Predicting preeclampsia from a blood test holds promise for pregnancy complications

Preeclampsia is a potentially serious problem that usually surfaces late in pregnancy, posing an immediate risk of preterm birth, stillbirth, and death as well a later danger of stroke for the mother. New research published Wednesday in Nature shows how RNA molecules sequenced from a single blood sample could predict preeclampsia months before symptoms appear, holding promise for detecting and treating this and other pregnancy complications before they cause harm.

Circulating RNA drawn from mothers’ blood has been sequenced and tied to preeclampsia before, as this July 2020 Science Translational Medicine paper from the sequencing company Illumina showed in 113 people. Four genes have previously been implicated in preeclampsia, too. But the new Nature paper analyzed what is known as cell-free RNA in blood from mother, placenta, and fetus in more than 1,840 pregnancies in participants from North America, Europe, and Africa. The geographic and racial diversity of participants (55.1% white, 32.6% Black, 5.4% Hispanic, 3.8% Asian, and 3.1% mixed/unknown/not reported) lends strength to its conclusion that race, body mass index, and age were irrelevant to preeclampsia risk.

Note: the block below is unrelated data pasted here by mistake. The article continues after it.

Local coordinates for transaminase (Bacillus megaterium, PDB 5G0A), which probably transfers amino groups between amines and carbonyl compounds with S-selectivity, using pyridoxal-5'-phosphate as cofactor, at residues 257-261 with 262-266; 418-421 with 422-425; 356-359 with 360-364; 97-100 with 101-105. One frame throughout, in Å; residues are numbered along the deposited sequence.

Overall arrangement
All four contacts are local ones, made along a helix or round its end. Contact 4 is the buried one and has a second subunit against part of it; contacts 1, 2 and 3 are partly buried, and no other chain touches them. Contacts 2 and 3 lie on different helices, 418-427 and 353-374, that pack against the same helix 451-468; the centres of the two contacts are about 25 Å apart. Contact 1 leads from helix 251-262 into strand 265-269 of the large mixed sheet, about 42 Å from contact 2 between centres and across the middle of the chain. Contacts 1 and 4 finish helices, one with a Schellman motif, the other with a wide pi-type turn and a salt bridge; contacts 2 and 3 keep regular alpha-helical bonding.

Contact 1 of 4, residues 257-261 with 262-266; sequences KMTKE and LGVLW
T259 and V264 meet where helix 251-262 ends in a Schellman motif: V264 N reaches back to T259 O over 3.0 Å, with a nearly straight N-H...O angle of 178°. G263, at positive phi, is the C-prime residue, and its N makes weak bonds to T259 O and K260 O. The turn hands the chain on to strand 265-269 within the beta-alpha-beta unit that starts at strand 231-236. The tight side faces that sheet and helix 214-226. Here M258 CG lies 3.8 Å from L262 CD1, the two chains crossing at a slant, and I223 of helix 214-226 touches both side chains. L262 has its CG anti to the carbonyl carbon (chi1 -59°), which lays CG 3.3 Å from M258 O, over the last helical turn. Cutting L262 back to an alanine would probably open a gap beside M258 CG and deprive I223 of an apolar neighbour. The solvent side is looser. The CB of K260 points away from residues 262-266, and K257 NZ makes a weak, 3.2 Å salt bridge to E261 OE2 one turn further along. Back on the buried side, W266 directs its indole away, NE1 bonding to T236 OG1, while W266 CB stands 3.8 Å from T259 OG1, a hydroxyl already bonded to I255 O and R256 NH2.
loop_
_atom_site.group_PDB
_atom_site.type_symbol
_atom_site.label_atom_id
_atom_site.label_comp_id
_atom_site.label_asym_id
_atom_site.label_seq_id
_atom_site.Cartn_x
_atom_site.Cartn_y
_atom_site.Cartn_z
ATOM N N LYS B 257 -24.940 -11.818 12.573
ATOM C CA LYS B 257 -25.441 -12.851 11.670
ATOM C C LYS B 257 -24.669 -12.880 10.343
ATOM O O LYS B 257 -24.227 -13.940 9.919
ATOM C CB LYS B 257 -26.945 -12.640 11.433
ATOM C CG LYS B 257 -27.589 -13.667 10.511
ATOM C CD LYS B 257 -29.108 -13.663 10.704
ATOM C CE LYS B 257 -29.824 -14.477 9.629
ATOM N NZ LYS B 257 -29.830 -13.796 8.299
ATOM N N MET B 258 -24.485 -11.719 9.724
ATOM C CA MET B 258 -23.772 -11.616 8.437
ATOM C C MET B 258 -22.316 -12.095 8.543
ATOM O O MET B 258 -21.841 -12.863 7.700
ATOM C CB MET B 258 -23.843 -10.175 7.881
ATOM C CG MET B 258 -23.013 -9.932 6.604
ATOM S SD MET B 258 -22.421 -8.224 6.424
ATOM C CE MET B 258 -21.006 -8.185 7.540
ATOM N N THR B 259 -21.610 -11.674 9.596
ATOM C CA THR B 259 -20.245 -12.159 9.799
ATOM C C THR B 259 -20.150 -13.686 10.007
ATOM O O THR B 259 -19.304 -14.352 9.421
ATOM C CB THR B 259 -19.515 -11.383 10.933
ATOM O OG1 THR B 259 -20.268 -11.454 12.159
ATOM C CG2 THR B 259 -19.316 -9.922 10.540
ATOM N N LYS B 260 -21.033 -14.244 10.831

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Predicting preeclampsia from a blood test holds promise for pregnancy complications

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